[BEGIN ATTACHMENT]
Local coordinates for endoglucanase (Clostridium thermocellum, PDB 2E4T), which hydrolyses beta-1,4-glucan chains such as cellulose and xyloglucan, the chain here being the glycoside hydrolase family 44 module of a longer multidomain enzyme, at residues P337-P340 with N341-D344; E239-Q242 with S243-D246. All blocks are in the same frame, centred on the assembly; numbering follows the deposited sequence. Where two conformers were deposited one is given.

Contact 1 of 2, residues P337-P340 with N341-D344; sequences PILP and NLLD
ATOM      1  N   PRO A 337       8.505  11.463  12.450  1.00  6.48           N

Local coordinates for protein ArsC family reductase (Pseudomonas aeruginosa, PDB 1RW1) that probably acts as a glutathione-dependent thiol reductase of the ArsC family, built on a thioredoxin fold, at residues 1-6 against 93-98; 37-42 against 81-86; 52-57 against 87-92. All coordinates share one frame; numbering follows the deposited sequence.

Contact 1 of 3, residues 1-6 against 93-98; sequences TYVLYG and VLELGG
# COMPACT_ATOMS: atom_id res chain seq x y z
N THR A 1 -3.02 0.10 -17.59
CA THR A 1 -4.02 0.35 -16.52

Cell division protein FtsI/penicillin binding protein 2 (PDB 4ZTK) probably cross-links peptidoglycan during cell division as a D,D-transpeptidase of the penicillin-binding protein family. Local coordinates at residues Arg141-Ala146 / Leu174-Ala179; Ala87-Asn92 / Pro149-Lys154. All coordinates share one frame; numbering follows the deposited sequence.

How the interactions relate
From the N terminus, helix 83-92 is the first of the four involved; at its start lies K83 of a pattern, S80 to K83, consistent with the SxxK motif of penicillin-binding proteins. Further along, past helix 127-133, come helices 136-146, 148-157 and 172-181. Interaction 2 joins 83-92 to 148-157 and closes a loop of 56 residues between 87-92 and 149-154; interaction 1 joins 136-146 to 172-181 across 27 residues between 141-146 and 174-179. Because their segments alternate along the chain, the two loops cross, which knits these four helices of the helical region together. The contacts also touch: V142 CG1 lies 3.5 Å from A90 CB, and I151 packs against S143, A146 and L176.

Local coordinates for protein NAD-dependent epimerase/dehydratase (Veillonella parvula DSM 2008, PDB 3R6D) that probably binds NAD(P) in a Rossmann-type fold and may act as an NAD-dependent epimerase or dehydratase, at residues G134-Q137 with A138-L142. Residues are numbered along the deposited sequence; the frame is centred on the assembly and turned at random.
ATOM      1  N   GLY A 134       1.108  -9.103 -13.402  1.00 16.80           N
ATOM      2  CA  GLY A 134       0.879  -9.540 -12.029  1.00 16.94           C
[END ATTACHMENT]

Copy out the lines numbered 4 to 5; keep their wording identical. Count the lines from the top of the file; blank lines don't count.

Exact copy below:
Local coordinates for protein ArsC family reductase (Pseudomonas aeruginosa, PDB 1RW1) that probably acts as a glutathione-dependent thiol reductase of the ArsC family, built on a thioredoxin fold, at residues 1-6 against 93-98; 37-42 against 81-86; 52-57 against 87-92. All coordinates share one frame; numbering follows the deposited sequence.

Contact 1 of 3, residues 1-6 against 93-98; sequences TYVLYG and VLELGG